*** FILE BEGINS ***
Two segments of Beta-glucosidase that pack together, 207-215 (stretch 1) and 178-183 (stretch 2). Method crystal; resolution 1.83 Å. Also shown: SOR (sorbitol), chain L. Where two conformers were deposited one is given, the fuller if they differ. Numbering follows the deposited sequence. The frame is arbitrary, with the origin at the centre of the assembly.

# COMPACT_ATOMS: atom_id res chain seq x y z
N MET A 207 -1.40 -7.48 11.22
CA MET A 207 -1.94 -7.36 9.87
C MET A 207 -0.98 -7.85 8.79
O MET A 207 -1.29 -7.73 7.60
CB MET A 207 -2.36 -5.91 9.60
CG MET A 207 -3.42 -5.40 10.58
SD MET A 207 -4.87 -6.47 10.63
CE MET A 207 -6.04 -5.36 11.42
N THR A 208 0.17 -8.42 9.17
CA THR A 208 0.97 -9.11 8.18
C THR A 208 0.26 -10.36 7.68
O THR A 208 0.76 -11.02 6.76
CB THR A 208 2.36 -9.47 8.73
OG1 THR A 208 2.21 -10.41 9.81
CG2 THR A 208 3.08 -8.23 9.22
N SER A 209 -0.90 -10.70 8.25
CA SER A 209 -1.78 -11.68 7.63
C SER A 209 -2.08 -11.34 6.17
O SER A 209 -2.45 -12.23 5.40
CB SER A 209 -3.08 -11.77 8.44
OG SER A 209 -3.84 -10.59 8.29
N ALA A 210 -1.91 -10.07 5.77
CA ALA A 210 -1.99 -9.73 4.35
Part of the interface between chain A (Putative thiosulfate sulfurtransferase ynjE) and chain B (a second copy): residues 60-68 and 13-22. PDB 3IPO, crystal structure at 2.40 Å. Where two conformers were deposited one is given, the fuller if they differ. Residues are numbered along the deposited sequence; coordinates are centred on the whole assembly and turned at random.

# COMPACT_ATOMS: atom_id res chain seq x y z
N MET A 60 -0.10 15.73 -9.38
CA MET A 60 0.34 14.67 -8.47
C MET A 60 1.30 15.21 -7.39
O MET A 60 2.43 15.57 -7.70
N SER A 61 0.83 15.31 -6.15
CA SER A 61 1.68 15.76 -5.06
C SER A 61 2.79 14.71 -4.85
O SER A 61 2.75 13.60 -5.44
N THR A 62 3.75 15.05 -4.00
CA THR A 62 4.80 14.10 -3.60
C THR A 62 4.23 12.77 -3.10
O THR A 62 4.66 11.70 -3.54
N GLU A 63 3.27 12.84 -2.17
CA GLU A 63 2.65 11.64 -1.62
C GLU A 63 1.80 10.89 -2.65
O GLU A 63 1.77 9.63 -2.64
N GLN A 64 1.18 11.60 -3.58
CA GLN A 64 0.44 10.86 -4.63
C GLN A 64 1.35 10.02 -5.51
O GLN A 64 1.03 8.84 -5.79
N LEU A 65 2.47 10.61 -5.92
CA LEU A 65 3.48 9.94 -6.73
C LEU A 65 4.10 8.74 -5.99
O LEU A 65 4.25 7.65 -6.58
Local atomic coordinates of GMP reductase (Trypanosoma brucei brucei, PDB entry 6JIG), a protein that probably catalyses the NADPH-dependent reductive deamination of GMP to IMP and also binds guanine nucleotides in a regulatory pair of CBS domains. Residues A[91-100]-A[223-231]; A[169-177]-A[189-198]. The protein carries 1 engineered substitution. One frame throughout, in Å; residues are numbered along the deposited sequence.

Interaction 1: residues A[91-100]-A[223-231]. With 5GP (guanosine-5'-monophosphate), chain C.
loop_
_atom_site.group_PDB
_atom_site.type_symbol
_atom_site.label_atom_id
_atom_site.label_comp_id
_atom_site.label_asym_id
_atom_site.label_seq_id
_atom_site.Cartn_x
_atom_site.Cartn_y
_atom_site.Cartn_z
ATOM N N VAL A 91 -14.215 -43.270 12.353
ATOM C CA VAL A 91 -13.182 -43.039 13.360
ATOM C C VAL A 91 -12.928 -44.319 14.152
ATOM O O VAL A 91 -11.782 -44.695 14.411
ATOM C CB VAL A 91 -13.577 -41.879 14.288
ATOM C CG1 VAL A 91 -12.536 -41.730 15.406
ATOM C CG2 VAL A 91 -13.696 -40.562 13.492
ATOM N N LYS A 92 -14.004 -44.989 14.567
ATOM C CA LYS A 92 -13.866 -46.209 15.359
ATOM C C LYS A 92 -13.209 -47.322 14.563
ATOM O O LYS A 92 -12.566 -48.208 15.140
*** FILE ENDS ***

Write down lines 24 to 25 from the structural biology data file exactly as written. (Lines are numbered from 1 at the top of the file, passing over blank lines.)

N ALA A 210 -1.91 -10.07 5.77
CA ALA A 210 -1.99 -9.73 4.35